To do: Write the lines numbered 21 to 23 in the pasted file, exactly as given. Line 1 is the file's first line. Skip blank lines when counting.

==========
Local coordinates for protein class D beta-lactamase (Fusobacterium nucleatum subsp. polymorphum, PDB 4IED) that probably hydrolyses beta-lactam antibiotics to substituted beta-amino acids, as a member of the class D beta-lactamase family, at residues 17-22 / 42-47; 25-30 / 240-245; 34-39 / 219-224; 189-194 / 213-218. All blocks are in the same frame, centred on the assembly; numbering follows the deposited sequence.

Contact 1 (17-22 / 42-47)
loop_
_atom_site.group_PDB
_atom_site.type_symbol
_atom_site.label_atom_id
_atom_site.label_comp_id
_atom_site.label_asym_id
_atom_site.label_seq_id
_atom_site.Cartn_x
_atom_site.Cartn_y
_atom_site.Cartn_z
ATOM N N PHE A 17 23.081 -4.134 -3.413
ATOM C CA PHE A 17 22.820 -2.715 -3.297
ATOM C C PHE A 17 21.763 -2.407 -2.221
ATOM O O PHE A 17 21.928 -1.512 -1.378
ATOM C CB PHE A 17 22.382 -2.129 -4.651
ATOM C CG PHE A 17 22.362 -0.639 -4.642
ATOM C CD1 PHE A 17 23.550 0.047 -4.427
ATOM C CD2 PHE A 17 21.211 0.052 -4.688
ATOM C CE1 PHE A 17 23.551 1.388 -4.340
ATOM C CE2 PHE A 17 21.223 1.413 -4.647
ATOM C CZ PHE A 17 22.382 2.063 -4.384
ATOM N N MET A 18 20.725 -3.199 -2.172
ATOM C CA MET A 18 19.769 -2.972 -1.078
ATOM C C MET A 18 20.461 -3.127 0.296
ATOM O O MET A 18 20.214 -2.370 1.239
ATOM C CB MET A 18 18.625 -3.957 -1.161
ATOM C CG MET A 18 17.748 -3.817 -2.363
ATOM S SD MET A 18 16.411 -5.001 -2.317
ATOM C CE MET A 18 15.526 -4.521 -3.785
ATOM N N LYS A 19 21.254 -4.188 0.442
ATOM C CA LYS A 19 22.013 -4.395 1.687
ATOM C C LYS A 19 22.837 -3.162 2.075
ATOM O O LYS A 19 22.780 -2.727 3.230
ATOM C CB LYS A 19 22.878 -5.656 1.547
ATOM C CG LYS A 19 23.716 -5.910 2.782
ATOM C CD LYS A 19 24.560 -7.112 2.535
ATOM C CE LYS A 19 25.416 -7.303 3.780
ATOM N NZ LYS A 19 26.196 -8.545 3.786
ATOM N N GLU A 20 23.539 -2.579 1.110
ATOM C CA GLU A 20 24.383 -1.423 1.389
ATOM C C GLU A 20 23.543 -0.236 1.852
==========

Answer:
ATOM C CE1 PHE A 17 23.551 1.388 -4.340
ATOM C CE2 PHE A 17 21.223 1.413 -4.647
ATOM C CZ PHE A 17 22.382 2.063 -4.384